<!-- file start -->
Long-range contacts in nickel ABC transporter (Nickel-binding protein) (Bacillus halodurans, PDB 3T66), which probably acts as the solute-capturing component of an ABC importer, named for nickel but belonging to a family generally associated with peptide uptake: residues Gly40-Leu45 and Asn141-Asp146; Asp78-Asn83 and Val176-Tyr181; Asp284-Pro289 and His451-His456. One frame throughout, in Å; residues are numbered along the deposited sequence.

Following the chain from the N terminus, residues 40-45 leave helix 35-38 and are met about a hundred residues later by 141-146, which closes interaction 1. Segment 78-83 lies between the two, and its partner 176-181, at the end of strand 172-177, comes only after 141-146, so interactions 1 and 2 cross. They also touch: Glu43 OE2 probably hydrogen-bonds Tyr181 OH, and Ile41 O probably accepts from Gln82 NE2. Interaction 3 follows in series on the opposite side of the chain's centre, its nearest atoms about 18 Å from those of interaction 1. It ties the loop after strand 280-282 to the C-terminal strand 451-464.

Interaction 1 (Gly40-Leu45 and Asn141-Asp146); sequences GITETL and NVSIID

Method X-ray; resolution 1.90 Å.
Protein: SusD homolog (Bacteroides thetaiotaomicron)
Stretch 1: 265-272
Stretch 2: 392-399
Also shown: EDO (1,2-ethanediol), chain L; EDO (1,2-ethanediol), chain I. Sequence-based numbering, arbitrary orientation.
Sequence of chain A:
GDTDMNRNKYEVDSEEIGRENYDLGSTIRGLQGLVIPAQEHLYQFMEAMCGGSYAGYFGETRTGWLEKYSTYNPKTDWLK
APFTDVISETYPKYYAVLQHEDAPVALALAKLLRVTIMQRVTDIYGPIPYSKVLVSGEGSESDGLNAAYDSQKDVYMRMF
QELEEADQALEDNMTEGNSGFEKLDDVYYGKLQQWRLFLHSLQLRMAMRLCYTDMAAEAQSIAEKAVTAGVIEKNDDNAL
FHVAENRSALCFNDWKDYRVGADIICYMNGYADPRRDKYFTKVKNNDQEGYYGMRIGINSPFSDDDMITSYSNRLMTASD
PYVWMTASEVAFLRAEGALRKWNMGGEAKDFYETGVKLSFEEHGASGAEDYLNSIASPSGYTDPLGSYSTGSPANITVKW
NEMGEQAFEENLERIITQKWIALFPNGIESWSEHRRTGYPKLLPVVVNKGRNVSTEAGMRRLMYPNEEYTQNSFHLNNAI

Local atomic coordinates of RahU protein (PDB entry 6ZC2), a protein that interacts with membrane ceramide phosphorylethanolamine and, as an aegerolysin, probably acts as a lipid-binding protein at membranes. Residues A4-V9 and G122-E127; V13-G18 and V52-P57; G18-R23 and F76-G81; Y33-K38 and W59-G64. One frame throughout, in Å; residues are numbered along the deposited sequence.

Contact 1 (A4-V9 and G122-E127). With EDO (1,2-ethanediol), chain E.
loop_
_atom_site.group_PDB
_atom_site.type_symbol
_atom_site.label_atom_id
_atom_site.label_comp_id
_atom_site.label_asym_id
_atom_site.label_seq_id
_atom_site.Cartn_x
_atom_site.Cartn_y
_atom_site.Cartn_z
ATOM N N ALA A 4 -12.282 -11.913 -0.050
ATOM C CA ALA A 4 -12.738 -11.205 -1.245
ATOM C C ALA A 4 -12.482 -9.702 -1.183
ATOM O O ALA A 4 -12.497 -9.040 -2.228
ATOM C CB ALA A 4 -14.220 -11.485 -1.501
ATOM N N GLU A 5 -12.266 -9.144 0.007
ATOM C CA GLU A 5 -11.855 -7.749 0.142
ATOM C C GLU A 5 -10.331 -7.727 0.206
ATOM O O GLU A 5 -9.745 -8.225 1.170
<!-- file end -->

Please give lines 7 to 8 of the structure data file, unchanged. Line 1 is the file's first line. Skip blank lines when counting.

Stretch 2: 392-399
Also shown: EDO (1,2-ethanediol), chain L; EDO (1,2-ethanediol), chain I. Sequence-based numbering, arbitrary orientation.